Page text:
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Long-term investors are seeing Japan in a more positive light

Investors waiting for the Japanese economic sunrise have needed to be patient but, for those who look closely, a change is happening where it counts.

Slowly, almost imperceptibly, the mindset of corporate executives is becoming more aligned with the desires of investors. Companies are returning cash to shareholders in bigger amounts than ever before in the form of dividends and share buybacks. Merger and acquisition activity is also growing rapidly. Hostile takeovers are starting to appear and private equity firms are beginning to take an interest in Japan.

For as long as the Japanese economy remains sluggish, this might not seem very important. However, we believe it marks a significant change in corporate Japan and one to be welcomed. Japanese companies have reduced costs substantially over the last few years, allowing a greater share of sales to pass through to the bottom line than ever before. This latest change suggests that companies are likely to be more shareholder-friendly than in previous economic cycles and more inclined to make better use of shareholder capital, even if just to avoid hostile takeovers.

If the US and Chinese economies continue to show solid growth, we believe the resulting increase in Japanese exports should be positive for capital and consumer spending. Right now, the main benefit to investors of exposure to Japan might be a degree of diversification of returns within Asia. However, with positive changes taking place in corporate Japan and valuations still attractive, when the economic sunrise comes, we believe the Japanese market will reveal its full potential to investors.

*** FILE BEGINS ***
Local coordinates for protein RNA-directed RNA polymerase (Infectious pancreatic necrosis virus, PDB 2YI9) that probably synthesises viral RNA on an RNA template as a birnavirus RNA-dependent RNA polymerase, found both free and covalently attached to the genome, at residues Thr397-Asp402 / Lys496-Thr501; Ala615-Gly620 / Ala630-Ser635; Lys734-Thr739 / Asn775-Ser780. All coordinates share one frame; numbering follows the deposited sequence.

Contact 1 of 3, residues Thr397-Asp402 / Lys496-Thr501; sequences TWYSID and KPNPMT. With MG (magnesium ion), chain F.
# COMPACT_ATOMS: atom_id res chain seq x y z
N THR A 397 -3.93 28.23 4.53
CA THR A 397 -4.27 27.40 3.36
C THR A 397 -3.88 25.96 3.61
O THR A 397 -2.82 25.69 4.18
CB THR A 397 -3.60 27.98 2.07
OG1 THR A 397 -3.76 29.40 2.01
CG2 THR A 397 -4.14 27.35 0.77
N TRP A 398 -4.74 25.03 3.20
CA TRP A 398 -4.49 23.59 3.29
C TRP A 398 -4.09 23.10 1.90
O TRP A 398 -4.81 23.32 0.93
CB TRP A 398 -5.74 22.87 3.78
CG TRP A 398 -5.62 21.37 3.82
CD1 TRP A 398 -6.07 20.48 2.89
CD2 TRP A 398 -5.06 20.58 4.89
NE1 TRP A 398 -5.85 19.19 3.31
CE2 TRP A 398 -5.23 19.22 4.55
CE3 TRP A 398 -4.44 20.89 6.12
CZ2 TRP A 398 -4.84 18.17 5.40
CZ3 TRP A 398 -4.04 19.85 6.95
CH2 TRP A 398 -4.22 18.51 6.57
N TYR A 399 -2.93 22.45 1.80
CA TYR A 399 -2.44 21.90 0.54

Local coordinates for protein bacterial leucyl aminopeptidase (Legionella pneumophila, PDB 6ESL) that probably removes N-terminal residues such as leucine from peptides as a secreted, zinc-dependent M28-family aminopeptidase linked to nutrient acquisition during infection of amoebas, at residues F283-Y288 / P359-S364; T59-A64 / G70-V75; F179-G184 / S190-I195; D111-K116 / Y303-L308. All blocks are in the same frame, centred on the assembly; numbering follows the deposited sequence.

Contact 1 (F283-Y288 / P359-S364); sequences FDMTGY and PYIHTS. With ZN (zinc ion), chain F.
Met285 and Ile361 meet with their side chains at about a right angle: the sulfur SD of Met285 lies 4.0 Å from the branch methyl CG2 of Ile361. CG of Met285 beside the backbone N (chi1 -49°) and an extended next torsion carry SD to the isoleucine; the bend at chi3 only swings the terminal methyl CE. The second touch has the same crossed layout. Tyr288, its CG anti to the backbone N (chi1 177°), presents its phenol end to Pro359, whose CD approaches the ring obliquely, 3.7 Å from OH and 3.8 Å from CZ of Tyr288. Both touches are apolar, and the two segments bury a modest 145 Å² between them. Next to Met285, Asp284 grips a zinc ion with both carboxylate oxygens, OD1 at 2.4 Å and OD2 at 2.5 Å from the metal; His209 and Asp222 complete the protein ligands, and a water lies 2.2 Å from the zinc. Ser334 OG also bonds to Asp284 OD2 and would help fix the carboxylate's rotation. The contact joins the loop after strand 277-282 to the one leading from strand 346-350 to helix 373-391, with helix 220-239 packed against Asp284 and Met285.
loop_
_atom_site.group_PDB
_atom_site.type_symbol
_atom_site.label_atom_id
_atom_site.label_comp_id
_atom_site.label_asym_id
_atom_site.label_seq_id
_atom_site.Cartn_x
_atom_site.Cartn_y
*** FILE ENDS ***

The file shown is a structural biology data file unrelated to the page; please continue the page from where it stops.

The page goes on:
The investment approach we favour is designed to uncover companies which have neglected alpha. These are companies which our analysis suggests should perform better than the consensus expects but which are not widely covered by analysts. The market can be slow to appreciate the potential of these companies, presenting an attractive opportunity for investors.

In the shorter term, this contrarian approach can be out of favour at certain times but we firmly believe that a longer-term focus on attractively valued companies able to deliver higher than average earnings’ growth has the potential to be one of the most successful investment strategies.

Our strategy at the moment favours the property sector, where we believe companies are well positioned to deliver better than expected earnings’ growth for longer than generally expected by the market, and also the domestic retail sector.

Retail is an area of the market which is out of favour with investors,and where valuations are very low. However, we believe this neglect by investors presents an attractive medium to longer-term investment opportunity once consumer spending begins to rise again.

Japan has not been immune to the volatility in world equity markets over the last month. The immediate reason for this weakness has been concern about problems in the US housing loan market, where successive interest rate rises have hurt the ability of borrowers to repay their loans. This by itself would not ordinarily have a global impact but investors have expressed concern about the potential for slower growth in the US economy and whether financial institutions worldwide could have an exposure to these loans.

In the very short term, this has manifested itself as a surge in the strength of the yen, particularly against the dollar, and a degree of volatility in the Japanese equity market. We believe that equity markets are over-reacting, as they often do in these circumstances. Uncertainty in markets is increased by a lack of visibility and as the fuller picture becomes clear over the next few weeks, we expect much of this uncertainty to dissipate. There could be growth implications for the US but our view continues to be that the outlook for Japanese equity markets looks attractive over the medium to longer term, as the economic sunrise begins.

Joji Maki is head of the Japanese equity team at Baring Asset Management

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